Black Panther: Reviews, not the expertise, sell products

Guests watch “Black Panther” in 3D during screening in Nairobi. PHOTO | AFP
Guests watch “Black Panther” in 3D during screening in Nairobi. PHOTO | AFP 

The Black Panther movie featuring Kenya’s own Lupita Nyong’o premiered last week with theatres reporting selling out tickets before its official launch.

It had received rave reviews from critics with a 100 per cent fresh rating from US review aggregator site, Rotten Tomatoes after its first 50 reviews, a factor that research shows influences 85 per cent of online consumers’ purchase decisions.

One critic, for instance, said: “It has taken a decade and 18 films, but the Marvel Cinematic Universe has finally produced a superhero movie that feels like it was ripped from the pages of a comic book.”

With the movie projected to rake in $120 million (Sh12bn) at the international box office in its opening weekend, the critics’ reviews were integral in getting moviegoers into theatres.

In fact, Kenya’s Westgate’s Planet Media reported that it had sold out tickets for the movie two days before the premiere.

“We had 150 tickets for two showings at 7:00 pm and 8.40pm on the day and they were both sold out, which we expected because of the excitement that the movie has garnered globally,” said the theatre attendant.

Online reviews are considered an important element of any movie production launch and an element that contributes to top a movie’s high opening weekend numbers in contrast to what a movie with low rating would have garnered.

For instance, the movie The Institute, a revenge thriller, performed poorly in the box office due to the poor and few reviews from critics. This is despite having a star-studded cast that would have got consumers excited and buying tickets before its official launch in order to be among the first to watch it.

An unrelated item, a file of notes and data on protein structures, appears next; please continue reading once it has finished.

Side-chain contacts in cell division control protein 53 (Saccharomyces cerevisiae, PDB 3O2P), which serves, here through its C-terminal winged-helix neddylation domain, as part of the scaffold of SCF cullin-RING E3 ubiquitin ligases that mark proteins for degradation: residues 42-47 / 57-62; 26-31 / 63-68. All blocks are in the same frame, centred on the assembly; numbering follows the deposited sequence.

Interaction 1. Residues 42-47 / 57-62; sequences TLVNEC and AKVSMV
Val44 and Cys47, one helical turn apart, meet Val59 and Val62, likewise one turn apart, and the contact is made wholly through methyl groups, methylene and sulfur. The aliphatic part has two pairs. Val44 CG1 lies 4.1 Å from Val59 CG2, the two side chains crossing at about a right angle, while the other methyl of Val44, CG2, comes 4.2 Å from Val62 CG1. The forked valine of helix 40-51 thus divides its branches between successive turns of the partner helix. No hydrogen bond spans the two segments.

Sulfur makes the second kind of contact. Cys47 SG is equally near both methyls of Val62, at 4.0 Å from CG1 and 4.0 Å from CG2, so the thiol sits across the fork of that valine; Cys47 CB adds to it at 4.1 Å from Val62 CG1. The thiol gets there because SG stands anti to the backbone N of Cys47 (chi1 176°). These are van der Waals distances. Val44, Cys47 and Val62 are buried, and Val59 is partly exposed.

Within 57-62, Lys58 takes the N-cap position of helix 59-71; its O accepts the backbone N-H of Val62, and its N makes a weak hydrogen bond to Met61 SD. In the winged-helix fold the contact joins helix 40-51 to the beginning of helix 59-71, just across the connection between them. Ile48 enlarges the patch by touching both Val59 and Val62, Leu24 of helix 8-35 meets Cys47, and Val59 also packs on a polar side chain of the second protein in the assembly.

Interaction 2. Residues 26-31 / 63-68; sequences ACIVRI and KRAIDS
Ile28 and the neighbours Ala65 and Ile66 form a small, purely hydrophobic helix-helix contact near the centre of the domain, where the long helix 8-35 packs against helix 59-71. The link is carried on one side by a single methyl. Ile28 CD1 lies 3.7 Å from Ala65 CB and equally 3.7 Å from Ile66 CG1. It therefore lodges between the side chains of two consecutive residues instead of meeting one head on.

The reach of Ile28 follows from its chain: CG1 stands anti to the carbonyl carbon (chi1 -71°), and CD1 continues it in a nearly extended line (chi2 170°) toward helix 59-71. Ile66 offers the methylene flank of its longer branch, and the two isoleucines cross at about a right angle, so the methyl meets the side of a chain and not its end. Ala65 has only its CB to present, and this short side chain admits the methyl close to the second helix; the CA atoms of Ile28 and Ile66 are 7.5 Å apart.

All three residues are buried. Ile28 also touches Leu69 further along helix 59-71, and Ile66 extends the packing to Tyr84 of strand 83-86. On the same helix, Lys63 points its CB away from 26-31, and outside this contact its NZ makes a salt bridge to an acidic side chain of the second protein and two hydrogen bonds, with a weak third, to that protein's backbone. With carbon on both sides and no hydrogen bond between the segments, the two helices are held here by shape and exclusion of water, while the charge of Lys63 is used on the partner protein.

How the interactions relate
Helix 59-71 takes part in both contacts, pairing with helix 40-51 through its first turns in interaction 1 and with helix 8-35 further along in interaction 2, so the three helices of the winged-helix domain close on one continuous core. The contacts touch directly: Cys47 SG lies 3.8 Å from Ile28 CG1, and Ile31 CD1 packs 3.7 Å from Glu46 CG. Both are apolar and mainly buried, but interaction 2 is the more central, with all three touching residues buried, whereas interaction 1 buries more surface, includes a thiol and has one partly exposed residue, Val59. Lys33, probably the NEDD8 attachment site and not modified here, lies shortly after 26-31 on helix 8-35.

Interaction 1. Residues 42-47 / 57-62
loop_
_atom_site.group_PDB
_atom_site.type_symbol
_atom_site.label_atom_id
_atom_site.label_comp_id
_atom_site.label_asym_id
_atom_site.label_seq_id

The movie which premiered in March last year featured Golden Globe award winner, James Franco and Emmy award winner, Josh Duhamel among other Hollywood stars. It received a zero per cent rating on Rotten Tomatoes with just five reviews, the least any Hollywood movie has ever received.

“Every once in a while, something will rise to the surface-an acting choice by the talented cast, a line of dialogue, an interesting theme-but it is not often enough to justify the film’s many missteps,” said one critic.

The Institute, whose budget was an estimated three million dollars, later went to make zero sales at the domestic box office in the US and $15,238 at the International Box office in Russia and South Korea, a major loss for its production company.

Critics, therefore, act as advisers to consumers informing them of what is worth spending their money on and what to dismiss depending on their interaction with it. From reviews, consumers decide on their purchases or rather what movie to watch.

According to a 2017 survey on the impact of online reviews by US data analytics company Brightlocal, 85 per cent of consumers trust critics’ reviews as much as personal recommendations and positive reviews make 73 per cent of consumers trust a product more.

“A skilled critic is in a position to give a second opinion and an unbiased one because they have no vested interest,” said Bruce Gumo, a marketing analyst at Biz Trace Solutions.

- African Laughter